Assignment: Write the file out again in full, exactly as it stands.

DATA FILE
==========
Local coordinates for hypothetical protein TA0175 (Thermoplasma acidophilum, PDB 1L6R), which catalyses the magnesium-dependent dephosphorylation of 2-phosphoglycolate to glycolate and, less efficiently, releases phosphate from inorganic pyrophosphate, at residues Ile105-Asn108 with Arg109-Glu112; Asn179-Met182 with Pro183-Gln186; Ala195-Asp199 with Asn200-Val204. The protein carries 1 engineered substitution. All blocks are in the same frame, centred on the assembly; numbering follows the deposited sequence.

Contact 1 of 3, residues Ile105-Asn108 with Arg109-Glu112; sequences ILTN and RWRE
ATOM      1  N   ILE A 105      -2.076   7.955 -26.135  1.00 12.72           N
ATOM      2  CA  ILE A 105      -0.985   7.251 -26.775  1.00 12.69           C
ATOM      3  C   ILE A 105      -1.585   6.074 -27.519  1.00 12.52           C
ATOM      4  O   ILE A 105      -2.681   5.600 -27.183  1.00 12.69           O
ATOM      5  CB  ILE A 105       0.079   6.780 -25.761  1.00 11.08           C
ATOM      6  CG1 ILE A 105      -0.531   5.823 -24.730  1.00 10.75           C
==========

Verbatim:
Local coordinates for hypothetical protein TA0175 (Thermoplasma acidophilum, PDB 1L6R), which catalyses the magnesium-dependent dephosphorylation of 2-phosphoglycolate to glycolate and, less efficiently, releases phosphate from inorganic pyrophosphate, at residues Ile105-Asn108 with Arg109-Glu112; Asn179-Met182 with Pro183-Gln186; Ala195-Asp199 with Asn200-Val204. The protein carries 1 engineered substitution. All blocks are in the same frame, centred on the assembly; numbering follows the deposited sequence.

Contact 1 of 3, residues Ile105-Asn108 with Arg109-Glu112; sequences ILTN and RWRE
ATOM      1  N   ILE A 105      -2.076   7.955 -26.135  1.00 12.72           N
ATOM      2  CA  ILE A 105      -0.985   7.251 -26.775  1.00 12.69           C
ATOM      3  C   ILE A 105      -1.585   6.074 -27.519  1.00 12.52           C
ATOM      4  O   ILE A 105      -2.681   5.600 -27.183  1.00 12.69           O
ATOM      5  CB  ILE A 105       0.079   6.780 -25.761  1.00 11.08           C
ATOM      6  CG1 ILE A 105      -0.531   5.823 -24.730  1.00 10.75           C